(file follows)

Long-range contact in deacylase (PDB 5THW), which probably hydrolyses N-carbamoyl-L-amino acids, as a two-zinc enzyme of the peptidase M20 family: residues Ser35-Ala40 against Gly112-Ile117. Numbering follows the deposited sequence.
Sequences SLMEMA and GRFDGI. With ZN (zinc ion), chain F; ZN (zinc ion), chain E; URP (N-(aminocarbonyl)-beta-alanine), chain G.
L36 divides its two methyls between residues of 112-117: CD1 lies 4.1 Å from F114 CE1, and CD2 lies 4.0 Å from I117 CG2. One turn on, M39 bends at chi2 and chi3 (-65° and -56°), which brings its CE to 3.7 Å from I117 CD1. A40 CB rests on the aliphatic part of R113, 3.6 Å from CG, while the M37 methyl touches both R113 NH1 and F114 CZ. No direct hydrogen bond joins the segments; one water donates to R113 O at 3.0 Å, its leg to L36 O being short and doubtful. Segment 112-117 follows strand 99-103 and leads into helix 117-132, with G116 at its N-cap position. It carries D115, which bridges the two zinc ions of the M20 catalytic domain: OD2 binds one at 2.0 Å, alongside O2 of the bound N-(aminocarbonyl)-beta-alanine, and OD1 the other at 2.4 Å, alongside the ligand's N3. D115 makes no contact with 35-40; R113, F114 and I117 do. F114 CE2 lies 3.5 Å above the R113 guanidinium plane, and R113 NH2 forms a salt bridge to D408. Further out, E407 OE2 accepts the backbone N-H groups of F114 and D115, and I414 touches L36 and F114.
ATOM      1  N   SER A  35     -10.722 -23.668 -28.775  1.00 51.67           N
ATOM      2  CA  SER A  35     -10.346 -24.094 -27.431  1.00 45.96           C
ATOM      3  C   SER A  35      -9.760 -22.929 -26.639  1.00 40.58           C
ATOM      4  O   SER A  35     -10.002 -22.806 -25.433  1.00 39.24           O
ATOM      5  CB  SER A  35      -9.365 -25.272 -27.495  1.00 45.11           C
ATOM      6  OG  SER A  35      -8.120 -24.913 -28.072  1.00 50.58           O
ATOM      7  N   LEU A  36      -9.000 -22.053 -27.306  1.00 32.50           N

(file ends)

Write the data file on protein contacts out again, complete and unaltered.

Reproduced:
Long-range contact in deacylase (PDB 5THW), which probably hydrolyses N-carbamoyl-L-amino acids, as a two-zinc enzyme of the peptidase M20 family: residues Ser35-Ala40 against Gly112-Ile117. Numbering follows the deposited sequence.
Sequences SLMEMA and GRFDGI. With ZN (zinc ion), chain F; ZN (zinc ion), chain E; URP (N-(aminocarbonyl)-beta-alanine), chain G.
L36 divides its two methyls between residues of 112-117: CD1 lies 4.1 Å from F114 CE1, and CD2 lies 4.0 Å from I117 CG2. One turn on, M39 bends at chi2 and chi3 (-65° and -56°), which brings its CE to 3.7 Å from I117 CD1. A40 CB rests on the aliphatic part of R113, 3.6 Å from CG, while the M37 methyl touches both R113 NH1 and F114 CZ. No direct hydrogen bond joins the segments; one water donates to R113 O at 3.0 Å, its leg to L36 O being short and doubtful. Segment 112-117 follows strand 99-103 and leads into helix 117-132, with G116 at its N-cap position. It carries D115, which bridges the two zinc ions of the M20 catalytic domain: OD2 binds one at 2.0 Å, alongside O2 of the bound N-(aminocarbonyl)-beta-alanine, and OD1 the other at 2.4 Å, alongside the ligand's N3. D115 makes no contact with 35-40; R113, F114 and I117 do. F114 CE2 lies 3.5 Å above the R113 guanidinium plane, and R113 NH2 forms a salt bridge to D408. Further out, E407 OE2 accepts the backbone N-H groups of F114 and D115, and I414 touches L36 and F114.
ATOM      1  N   SER A  35     -10.722 -23.668 -28.775  1.00 51.67           N
ATOM      2  CA  SER A  35     -10.346 -24.094 -27.431  1.00 45.96           C
ATOM      3  C   SER A  35      -9.760 -22.929 -26.639  1.00 40.58           C
ATOM      4  O   SER A  35     -10.002 -22.806 -25.433  1.00 39.24           O
ATOM      5  CB  SER A  35      -9.365 -25.272 -27.495  1.00 45.11           C
ATOM      6  OG  SER A  35      -8.120 -24.913 -28.072  1.00 50.58           O
ATOM      7  N   LEU A  36      -9.000 -22.053 -27.306  1.00 32.50           N